The team at Pushpay are passionate about innovation, technology and giving back. They’ve used Summer of Tech for a few years now to give back to the NZ tech community through summer tech internships. Today, they’re talking about the importance of blameless culture in the tech world.
Vivian Xu and Jennifer Lowe (two centre), who interned at Pushpay in 2019/2020, with their mentors.
Written by Gina Holden and Oliver Jacks
What are Postmortems?
Software is complex, and it’s inevitable that things will go wrong: even when people are trying to do their best work. Blameless postmortems are a key mechanism that allow us to learn from our mistakes. You may be wondering how examining a dead body has anything to do with IT. Well, much like in the medical field, where postmortems examine how someone has died, in IT this can be applied in a similar way when something goes wrong in the production environment (a live environment such as a website or app that customers interact with).
‘Blameless postmortems’ were first pioneered by Etsy. Once something goes wrong in the Production environment, a postmortem is started. Their main purpose is to facilitate learning: a timeline of actions that led to the incident is built up, the impact of the incident is analysed (did it affect any customers, and how were they impacted?), and mitigations are implemented as a team to prevent the incident from happening in the future. A discussion is usually led by a trained facilitator. This meeting involves all parties that were involved, and the facilitator conducts the meetings in a blameless manner. Many IT companies around the world today, including Pushpay, have implemented this concept into their company’s culture.
Blameless culture brings space to innovate.
Blameless culture is all about not blaming yourself or others when something goes wrong in Production. This may sound odd and you may be thinking, surely someone is always to blame right? With Blameless culture, scapegoating is out! There are many steps to a delivery process that leads to code going live. At Pushpay, code has to be reviewed and approved by at least one Quality Assistant and one Developer before being put into Production, so a mistake can’t be placed solely on one person. Having software engineers who aren’t afraid to try new technologies, and apply new skills, is an asset to Pushpay. It allows us to continuously develop new features. In fact, some of the best ideas/solutions raised from Postmortems have involved improving our systems and processes (the environment people work in).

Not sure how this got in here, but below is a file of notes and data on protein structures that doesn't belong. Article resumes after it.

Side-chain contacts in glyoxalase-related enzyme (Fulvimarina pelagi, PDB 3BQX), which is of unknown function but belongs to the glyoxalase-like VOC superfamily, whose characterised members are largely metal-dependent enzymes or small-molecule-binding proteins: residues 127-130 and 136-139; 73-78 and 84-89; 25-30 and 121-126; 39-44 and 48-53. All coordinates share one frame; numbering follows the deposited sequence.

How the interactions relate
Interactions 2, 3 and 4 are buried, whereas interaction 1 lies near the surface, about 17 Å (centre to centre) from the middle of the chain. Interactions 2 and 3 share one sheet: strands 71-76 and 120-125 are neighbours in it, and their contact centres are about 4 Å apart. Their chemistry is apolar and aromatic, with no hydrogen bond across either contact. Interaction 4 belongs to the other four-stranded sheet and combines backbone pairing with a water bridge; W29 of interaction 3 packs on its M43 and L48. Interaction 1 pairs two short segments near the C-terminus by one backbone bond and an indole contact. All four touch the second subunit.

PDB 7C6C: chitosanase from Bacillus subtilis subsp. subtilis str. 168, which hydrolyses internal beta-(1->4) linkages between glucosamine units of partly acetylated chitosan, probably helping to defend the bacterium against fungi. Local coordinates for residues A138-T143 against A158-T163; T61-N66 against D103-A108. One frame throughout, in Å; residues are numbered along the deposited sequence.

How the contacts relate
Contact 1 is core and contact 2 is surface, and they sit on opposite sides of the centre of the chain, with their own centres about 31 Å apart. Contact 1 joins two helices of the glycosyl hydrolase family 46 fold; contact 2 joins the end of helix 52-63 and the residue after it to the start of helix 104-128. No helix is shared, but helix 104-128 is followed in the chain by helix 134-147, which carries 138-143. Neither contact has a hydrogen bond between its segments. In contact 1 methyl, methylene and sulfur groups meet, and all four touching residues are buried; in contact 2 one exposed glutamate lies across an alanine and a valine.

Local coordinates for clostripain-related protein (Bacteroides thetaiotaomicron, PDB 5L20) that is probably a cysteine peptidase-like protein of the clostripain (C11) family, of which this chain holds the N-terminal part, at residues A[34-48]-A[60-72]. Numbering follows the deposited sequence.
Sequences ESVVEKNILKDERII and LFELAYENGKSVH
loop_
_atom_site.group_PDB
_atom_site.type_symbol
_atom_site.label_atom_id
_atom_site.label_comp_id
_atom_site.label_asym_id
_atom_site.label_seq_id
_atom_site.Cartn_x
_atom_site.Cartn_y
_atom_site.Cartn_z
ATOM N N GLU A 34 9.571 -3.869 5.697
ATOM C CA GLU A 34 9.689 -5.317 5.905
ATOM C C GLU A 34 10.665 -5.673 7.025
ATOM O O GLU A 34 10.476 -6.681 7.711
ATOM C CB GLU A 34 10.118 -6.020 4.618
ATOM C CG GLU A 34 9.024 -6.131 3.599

Mistakes can be caught earlier
Focusing on howan incident happened, over blaming those involved directly, creates a work environment that’s much safer. By not fearing retribution, breaking changes can be caught earlier, preventing a postmortem from happening in the first place. Fun fact: at Pushpay we often celebrate with an office clap when someone writes up their first postmortem, as we believe this is something that everyone should experience.
Continuous Learning & Improvement Are Valued
The large majority of postmortems actually happen because assumptions are made about how things work and what engineers can do. Taking the time to sit down and discuss the events leading to an incident allows people to share their knowledge over what has happened. Postmortems have a focus on learning: what we have learned from the incident, and how we can use this to improve our systems in the future. Everyone at Pushpay has access to these documents and the recordings of these postmortem discussions, to be able to learn from other people’s learnings.
Pushpay & Tech Internships
As a Summer of Tech intern, you’ll be working with new tooling and software, possibly coding in a live environment for the first time, and it’s expected that you’ll make mistakes. Everyone does! What is important is how you deal with them: communicating problems you are facing, and any issues you might find along the way. If you’re an employer and it’s your first time hearing about blameless postmortems then hopefully you can take something away from this too and consider if implementing this at your company could be beneficial.
If you’re interested in learning more about Blameless postmortems, check out these links here: